Is Flame something that we should worry about?

Much has been said and written in the last few days since the initial discovery of the so-called Flame (SkyWiper) toolkit.

Security researchers have split in two camps: those who consider the threat sophisticated and are almost in awe of its complexity, and those who are more dismissive about it.

The latter said that its modular functionality and its capabilities are nothing new, that it has managed to compromise only a limited number of computers when compared to malware created to steal money or enslave computers into botnets, and that now the malware has been detected and signatures for it made, it’s no longer a threat to anyone.

While all these things are true, the former still pointed out that the the malware has been working undetected for two years at least, and likely even more.

Also, the number of currently compromised computers might be small in the grand scheme of things, but it should be noted that Flame has the ability to wipe all traces of itself from the machines once the people behind it decide that they have gathered as much information as they needed.

Indeed, it seems that one of the reasons why the toolkit wasn’t detected sooner is because its spread was managed by its authors, who restricted the number of computers infected at any one time.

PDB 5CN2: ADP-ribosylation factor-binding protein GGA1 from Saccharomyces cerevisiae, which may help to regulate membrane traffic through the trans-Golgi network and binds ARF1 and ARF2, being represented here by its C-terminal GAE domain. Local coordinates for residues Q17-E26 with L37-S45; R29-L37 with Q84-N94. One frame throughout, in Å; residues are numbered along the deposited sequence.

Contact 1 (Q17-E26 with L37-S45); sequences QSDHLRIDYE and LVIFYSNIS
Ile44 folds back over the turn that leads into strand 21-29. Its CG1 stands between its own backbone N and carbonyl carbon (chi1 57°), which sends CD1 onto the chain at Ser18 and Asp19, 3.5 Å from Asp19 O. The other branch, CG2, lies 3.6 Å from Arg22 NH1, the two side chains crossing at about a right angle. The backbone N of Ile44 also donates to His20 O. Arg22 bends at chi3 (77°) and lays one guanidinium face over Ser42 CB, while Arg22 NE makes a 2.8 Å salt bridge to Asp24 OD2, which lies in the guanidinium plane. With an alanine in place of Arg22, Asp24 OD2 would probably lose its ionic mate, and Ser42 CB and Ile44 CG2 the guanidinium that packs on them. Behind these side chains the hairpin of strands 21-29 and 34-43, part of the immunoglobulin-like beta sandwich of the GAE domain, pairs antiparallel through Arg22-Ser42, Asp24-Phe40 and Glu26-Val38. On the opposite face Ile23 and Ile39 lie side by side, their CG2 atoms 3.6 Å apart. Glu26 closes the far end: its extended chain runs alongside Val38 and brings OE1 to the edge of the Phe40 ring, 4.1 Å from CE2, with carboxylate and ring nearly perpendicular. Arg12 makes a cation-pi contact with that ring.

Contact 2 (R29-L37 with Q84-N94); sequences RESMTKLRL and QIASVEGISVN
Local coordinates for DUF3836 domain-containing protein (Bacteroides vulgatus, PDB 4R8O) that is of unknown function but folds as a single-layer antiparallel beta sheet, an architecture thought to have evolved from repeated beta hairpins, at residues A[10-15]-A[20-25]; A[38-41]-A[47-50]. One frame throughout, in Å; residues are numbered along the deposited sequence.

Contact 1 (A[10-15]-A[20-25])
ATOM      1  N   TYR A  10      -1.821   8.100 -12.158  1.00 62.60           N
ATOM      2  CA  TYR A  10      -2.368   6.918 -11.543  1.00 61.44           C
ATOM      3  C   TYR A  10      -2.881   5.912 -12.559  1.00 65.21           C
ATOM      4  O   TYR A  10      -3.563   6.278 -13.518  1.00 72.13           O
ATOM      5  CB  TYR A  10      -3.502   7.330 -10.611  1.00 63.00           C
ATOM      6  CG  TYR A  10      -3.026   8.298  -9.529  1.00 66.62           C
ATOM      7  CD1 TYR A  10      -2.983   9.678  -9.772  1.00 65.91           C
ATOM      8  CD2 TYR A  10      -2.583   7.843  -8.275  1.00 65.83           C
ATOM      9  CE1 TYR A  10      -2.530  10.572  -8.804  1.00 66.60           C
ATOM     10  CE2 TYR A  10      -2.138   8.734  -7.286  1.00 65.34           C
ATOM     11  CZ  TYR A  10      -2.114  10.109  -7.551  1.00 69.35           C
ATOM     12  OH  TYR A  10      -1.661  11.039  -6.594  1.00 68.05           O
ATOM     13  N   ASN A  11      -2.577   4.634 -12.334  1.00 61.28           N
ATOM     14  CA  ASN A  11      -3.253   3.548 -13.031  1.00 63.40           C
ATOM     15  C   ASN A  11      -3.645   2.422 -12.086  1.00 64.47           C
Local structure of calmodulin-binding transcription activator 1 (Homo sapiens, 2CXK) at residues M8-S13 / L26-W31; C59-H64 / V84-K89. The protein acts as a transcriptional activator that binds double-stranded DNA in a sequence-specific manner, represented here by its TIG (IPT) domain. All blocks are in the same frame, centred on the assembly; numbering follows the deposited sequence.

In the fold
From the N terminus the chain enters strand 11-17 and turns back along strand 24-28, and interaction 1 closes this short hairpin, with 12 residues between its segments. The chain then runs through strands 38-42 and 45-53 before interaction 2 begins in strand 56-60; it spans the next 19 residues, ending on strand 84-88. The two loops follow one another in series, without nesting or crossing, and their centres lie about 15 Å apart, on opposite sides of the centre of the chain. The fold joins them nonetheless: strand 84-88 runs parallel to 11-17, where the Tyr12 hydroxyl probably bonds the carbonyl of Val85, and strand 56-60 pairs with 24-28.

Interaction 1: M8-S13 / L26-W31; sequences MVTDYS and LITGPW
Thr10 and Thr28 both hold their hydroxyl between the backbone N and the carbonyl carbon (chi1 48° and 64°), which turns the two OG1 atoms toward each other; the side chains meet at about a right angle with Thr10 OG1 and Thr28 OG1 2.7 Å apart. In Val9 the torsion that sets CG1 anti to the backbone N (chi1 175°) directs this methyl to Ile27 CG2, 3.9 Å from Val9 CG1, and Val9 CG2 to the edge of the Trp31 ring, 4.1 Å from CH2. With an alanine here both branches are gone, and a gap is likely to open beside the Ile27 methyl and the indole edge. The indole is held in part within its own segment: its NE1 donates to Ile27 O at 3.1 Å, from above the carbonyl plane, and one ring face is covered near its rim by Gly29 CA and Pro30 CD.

Those who downplay the threat are right in pointing out that the number of computers is almost negligible, but this is not a threat that should be compared to banking Trojans or phishing attempts, as their goals are not the same.

Flame poses practically no threat to regular computer users, but it can’t be considered harmless.

You can laugh all you want about its authors’ use of simple programming languages such as Lua and their failure to use obfuscation techniques that would make the researchers’ work harder and slower, but let’s not forget that the malware has served its purpose extremely well.

Now, the question about who is behind it is one that will likely not be easily answered – event though some unnamed sources have seemingly confirmed that the US might have created it, and that the Israeli minister of strategic affairs has initially failed to unequivocally deny his country’s involvement.

Even though Kaspersky Lab researchers have stated that they believe that the dissimilarities between Stuxnet, Duqu and Flame lead them to believe that the first two and the latter have not been authored by the same team of programmers, they shared their belief that all that malware has been commissioned by the same “larger entity”.

And even if they wouldn’t say which entity that might be, previous discoveries about the working hours of Duqu’s operators and a few other hints seem to point to Israel. But, as always, things like this can hardly be considered as solid proof.

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